In Vivo Magnetic Resonance Imaging and Semiautomated Image Analysis Extend the Brain Phenotype for cdf/cdf Mice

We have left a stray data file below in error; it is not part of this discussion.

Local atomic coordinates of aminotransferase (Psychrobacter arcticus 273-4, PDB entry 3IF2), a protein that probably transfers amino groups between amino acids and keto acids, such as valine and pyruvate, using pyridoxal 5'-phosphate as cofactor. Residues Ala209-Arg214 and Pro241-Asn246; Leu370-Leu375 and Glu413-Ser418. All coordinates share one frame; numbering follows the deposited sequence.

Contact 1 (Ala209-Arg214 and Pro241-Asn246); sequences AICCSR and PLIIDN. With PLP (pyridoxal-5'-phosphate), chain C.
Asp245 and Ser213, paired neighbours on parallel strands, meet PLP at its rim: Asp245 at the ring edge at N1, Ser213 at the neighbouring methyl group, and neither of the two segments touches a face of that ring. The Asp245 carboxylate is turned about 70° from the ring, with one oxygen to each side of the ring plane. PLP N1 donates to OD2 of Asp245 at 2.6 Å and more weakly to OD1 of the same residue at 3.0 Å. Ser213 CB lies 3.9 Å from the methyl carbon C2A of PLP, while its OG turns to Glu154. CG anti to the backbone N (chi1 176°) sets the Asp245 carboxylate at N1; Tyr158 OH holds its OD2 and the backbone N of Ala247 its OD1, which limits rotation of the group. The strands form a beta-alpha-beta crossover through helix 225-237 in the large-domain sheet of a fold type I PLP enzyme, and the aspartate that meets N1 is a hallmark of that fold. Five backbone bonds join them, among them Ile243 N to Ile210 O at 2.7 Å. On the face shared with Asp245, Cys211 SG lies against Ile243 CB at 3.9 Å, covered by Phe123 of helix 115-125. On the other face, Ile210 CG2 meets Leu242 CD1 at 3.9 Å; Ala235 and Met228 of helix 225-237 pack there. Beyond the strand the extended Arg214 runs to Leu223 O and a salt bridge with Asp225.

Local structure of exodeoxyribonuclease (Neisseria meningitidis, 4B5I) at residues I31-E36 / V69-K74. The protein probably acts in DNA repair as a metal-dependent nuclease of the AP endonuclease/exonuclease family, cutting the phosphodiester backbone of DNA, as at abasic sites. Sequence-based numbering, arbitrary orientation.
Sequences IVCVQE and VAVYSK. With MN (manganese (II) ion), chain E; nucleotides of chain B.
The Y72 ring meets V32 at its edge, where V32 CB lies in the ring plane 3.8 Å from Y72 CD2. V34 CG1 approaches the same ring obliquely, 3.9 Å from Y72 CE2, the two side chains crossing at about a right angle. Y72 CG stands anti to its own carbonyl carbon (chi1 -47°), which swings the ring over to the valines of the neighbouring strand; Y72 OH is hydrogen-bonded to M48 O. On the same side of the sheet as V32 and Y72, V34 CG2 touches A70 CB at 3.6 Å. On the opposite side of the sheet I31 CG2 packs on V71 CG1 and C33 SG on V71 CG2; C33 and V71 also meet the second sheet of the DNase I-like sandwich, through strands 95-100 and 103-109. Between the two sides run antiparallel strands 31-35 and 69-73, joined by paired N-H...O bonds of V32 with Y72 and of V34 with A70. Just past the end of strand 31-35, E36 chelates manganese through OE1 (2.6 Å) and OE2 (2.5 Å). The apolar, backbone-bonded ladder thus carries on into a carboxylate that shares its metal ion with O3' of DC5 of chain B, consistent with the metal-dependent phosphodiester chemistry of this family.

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Magnetic resonance imaging and computer image analysis in human clinical studies effectively identify abnormal neuroanatomy in disease populations. As more mouse models of neurological disorders are discovered, such an approach may prove useful for translational studies. Here, we demonstrate the effectiveness of a similar strategy for mouse neuroscience studies by phenotyping mice with the cerebellar deficient folia (cdf) mutation. Using in vivo multiple-mouse magnetic resonance imaging for increased throughput, we imaged groups of cdf mutant, heterozygous, and wild-type mice and made an atlas-based segmentation of the structures in 15 individual brains. We then performed computer automated volume measurements on the structures. We found a reduced cerebellar volume in the cdf mutants, which was expected, but we also found a new phenotype in the inferior colliculus and the olfactory bulbs. Subsequent local histology revealed additional cytoarchitectural abnormalities in the olfactory bulbs. This demonstrates the utility of anatomical magnetic resonance imaging and semiautomated image analysis for detecting abnormal neuroarchitecture in mutant mice.
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